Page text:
(b) Substantial Understatement

Respondent also determined that petitioner Alondra is liable for the addition to tax for substantial understatement of income tax liability pursuant to section 6661(a). 26


26 Also repealed effective for returns the due date for which (determined without regard to extensions) is after Dec. 31, 1989. OBRA 89 sec. 7721(c), 103 Stat. 2399. The current provisions for returns due after that date are to be found in current secs. 6662(a), (b)(2), and (d).


Former section 6661(a) provides for an addition to tax equal to 25 percent of the amount attributable to a substantial understatement of income tax. An understatement is substantial if it exceeds the greater of 10 percent of the tax required to be shown on the return or $10,000 in the case of a corporation. Sec. 6661(b)(1)(A) and (B). An understatement of income tax occurs if the tax actually shown on the return is less than the amount required to be shown on the return. Sec. 6661(b)(2); Woods v. Commissioner [Dec. 44,903], 91 T.C. 88, 95 (1988). Petitioners bear the burden of proving that respondent's determination is erroneous. Rule 142(a); Conti v. Commissioner [94-2 USTC ╤ 50,582], 39 F.3d 658, 664 (6th Cir. 1994), affg. and remanding [Dec. 48,547] 99 T.C. 370 (1992).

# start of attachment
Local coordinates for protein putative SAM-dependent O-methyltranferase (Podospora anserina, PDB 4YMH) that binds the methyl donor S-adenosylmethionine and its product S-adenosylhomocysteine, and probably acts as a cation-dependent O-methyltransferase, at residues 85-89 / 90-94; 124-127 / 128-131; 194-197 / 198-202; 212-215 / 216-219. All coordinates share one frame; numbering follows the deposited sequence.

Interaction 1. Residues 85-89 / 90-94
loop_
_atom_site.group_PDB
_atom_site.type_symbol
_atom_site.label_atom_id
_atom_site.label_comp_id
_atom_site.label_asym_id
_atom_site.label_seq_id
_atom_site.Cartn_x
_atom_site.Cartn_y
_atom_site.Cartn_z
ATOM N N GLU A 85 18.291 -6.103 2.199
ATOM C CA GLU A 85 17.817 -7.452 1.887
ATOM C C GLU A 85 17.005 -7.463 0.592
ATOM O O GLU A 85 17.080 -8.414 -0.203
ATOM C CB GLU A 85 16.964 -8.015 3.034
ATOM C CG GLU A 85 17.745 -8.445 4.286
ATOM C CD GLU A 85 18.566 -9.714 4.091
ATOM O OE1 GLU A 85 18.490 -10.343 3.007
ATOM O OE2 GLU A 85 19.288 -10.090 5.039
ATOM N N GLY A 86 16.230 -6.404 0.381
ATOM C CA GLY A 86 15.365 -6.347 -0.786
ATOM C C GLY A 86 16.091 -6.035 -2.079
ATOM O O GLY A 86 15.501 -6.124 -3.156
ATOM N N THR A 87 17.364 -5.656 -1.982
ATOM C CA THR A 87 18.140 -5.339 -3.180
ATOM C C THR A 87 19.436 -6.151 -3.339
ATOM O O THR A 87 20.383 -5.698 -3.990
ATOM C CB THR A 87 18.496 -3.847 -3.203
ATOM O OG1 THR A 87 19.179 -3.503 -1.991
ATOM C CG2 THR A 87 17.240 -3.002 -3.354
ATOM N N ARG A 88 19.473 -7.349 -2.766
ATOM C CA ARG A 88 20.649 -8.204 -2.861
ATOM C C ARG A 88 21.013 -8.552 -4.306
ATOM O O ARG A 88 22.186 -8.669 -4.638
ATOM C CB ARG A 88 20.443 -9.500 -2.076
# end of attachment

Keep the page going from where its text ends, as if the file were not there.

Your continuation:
Alondra reported total tax due for Alondra's fiscal 1987 of $222,879. In computing this tax, Alondra claimed deductions for rent, management fees, and wages that respondent disallowed. In light of our findings on these issues, Alondra's understatement of tax exceeds the threshold established by section 6661. Thus, Alondra made a substantial understatement within the meaning of section 6661(b).